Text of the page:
COLUMN: Time to take on artistic pursuits

Back to school has always been one of my favourite times of the year.

Back to school has always been one of my favourite times of the year.

As a kid, it meant that it was time to go back to school—I know, strange, right? Say what you will, though, I love school and always have.

Now that I’m a parent, I’m starting to hear another reason to enjoy back to school time, which is that our kids are going back to school and, all of a sudden, all those demands on your time and sanity are gone.

I only have a two-year-old, but it won’t be long before I’m doing that very same happy parent dance at the end of summer.

For those who are doing the happy parent dance, I’m a little jealous.

Now that your kids aren’t hanging around with constant complaints of hunger and boredom, you’re free to create and follow any artist whim that may strike you.

Falling back into a routine of creating can be tough, though.

Art has a tendency to be a habitual thing surrounded by a series of rituals that can be required to make it happen — maybe you’re only used to doing it at noon, after you’ve had a cup of tea and watched the midday news or something like that.

Getting back into that groove can be tricky, but not impossible.

One of the things that I’ve found really helps with that is issuing yourself a little bit of an artist challenge.

These challenges are a great way to shake the dust off the ol’ creative half of the brain and often lead to a wonderfully productive spell where creation almost becomes effortless.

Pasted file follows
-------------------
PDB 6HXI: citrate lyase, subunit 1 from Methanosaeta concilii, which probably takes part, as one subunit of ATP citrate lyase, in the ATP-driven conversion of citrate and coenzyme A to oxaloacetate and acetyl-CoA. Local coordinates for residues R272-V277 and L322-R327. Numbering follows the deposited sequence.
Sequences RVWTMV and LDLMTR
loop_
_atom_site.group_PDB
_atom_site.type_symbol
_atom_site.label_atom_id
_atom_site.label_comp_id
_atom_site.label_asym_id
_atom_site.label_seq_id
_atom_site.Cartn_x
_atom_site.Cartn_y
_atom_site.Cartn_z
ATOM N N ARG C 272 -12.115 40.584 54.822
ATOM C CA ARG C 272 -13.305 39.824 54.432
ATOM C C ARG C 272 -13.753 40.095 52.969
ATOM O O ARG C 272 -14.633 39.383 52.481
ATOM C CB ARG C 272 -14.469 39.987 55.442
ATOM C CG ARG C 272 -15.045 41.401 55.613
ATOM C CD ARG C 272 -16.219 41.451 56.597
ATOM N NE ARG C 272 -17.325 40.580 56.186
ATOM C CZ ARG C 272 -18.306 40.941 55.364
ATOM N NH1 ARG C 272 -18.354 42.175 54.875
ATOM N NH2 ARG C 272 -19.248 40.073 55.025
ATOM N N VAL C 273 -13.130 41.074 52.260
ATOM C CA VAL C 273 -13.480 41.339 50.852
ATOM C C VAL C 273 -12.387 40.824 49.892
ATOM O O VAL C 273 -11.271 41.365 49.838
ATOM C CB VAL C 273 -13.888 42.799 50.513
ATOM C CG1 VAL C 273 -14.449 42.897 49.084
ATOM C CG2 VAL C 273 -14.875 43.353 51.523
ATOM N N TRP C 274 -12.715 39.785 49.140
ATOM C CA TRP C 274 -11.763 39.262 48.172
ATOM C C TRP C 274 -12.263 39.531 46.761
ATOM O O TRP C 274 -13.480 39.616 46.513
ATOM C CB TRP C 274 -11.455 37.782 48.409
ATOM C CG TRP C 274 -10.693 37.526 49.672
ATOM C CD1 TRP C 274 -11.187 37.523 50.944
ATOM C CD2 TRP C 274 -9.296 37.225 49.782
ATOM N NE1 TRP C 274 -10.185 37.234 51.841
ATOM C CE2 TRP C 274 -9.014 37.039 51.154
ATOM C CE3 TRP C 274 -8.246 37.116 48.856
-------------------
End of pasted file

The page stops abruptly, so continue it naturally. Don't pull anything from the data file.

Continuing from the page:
If you’re in such a situation and you’re looking for a challenge of some sort to try out, I’ve got a few suggestions for you.

For the writers out there, set an easy goal, like I did when I spent one year writing a short story a month, which isn’t a lot by any means, but it was just enough to feel like I’m spending my time wisely and, by the end of that time, I had managed a dozen okay stories with a lot of leftover ideas that I’m still tinkering around with.

If you’re an artist, try sitting in front of your window and sketching or painting the first thing that really catches your eye. It doesn’t have to be anything too complicated.

The point of this is more to ease into things, rather than suddenly attempting to paint the Mona Lisa. A quick sketch of a car, house, tree, bird or mountain is a great start.

Musicians can take the time to learn one song a week, or a day if you’re feeling productive.

Again, nothing complicated, just enough to get you back into that space of being artistic.

Odds are, the first few attempts are going to be painful. If you don’t leave it to the last minute, you’ll hate the results. That’s normal.

As you get further into your challenge you’ll notice that it stops being work and starts being fun. That’s when you’ll know that you’re on the right track with this.

Good luck out there and happy creating.

Douglas Paton is a Summerland writer and musician. If you know of a local arts and culture event, contact him at